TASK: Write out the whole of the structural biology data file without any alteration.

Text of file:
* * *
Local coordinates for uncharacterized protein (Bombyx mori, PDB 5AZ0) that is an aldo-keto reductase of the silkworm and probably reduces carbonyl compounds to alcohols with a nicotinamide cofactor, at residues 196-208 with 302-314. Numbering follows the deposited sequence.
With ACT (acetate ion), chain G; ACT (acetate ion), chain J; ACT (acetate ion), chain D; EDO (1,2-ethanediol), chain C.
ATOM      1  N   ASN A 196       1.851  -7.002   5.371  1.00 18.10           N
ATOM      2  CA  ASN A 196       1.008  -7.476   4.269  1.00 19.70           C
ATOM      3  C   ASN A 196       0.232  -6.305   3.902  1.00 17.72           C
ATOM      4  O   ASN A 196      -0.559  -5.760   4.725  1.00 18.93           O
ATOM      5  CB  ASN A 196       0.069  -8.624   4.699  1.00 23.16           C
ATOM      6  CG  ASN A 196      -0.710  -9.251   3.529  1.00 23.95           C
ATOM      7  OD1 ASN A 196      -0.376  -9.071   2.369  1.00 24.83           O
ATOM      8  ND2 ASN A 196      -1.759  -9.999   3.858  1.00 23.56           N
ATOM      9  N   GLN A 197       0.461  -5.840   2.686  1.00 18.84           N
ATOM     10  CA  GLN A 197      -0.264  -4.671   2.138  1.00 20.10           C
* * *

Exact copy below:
Local coordinates for uncharacterized protein (Bombyx mori, PDB 5AZ0) that is an aldo-keto reductase of the silkworm and probably reduces carbonyl compounds to alcohols with a nicotinamide cofactor, at residues 196-208 with 302-314. Numbering follows the deposited sequence.
With ACT (acetate ion), chain G; ACT (acetate ion), chain J; ACT (acetate ion), chain D; EDO (1,2-ethanediol), chain C.
ATOM      1  N   ASN A 196       1.851  -7.002   5.371  1.00 18.10           N
ATOM      2  CA  ASN A 196       1.008  -7.476   4.269  1.00 19.70           C
ATOM      3  C   ASN A 196       0.232  -6.305   3.902  1.00 17.72           C
ATOM      4  O   ASN A 196      -0.559  -5.760   4.725  1.00 18.93           O
ATOM      5  CB  ASN A 196       0.069  -8.624   4.699  1.00 23.16           C
ATOM      6  CG  ASN A 196      -0.710  -9.251   3.529  1.00 23.95           C
ATOM      7  OD1 ASN A 196      -0.376  -9.071   2.369  1.00 24.83           O
ATOM      8  ND2 ASN A 196      -1.759  -9.999   3.858  1.00 23.56           N
ATOM      9  N   GLN A 197       0.461  -5.840   2.686  1.00 18.84           N
ATOM     10  CA  GLN A 197      -0.264  -4.671   2.138  1.00 20.10           C